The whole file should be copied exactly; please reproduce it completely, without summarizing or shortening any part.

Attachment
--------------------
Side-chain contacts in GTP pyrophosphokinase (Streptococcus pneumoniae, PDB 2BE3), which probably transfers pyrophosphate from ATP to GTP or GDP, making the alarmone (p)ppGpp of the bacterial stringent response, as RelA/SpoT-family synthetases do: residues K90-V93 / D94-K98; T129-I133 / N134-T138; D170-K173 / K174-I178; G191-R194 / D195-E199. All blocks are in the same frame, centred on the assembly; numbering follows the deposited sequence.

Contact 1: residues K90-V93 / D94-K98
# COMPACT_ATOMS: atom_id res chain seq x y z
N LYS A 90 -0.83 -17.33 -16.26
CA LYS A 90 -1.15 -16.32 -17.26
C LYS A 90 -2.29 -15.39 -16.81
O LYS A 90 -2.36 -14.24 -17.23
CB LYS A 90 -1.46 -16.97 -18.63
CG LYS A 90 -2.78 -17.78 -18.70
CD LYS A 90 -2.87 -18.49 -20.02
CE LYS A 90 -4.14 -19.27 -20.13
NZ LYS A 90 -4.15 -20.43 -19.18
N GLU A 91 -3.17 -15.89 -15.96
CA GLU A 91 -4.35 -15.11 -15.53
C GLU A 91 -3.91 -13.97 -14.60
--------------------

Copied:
Side-chain contacts in GTP pyrophosphokinase (Streptococcus pneumoniae, PDB 2BE3), which probably transfers pyrophosphate from ATP to GTP or GDP, making the alarmone (p)ppGpp of the bacterial stringent response, as RelA/SpoT-family synthetases do: residues K90-V93 / D94-K98; T129-I133 / N134-T138; D170-K173 / K174-I178; G191-R194 / D195-E199. All blocks are in the same frame, centred on the assembly; numbering follows the deposited sequence.

Contact 1: residues K90-V93 / D94-K98
# COMPACT_ATOMS: atom_id res chain seq x y z
N LYS A 90 -0.83 -17.33 -16.26
CA LYS A 90 -1.15 -16.32 -17.26
C LYS A 90 -2.29 -15.39 -16.81
O LYS A 90 -2.36 -14.24 -17.23
CB LYS A 90 -1.46 -16.97 -18.63
CG LYS A 90 -2.78 -17.78 -18.70
CD LYS A 90 -2.87 -18.49 -20.02
CE LYS A 90 -4.14 -19.27 -20.13
NZ LYS A 90 -4.15 -20.43 -19.18
N GLU A 91 -3.17 -15.89 -15.96
CA GLU A 91 -4.35 -15.11 -15.53
C GLU A 91 -3.91 -13.97 -14.60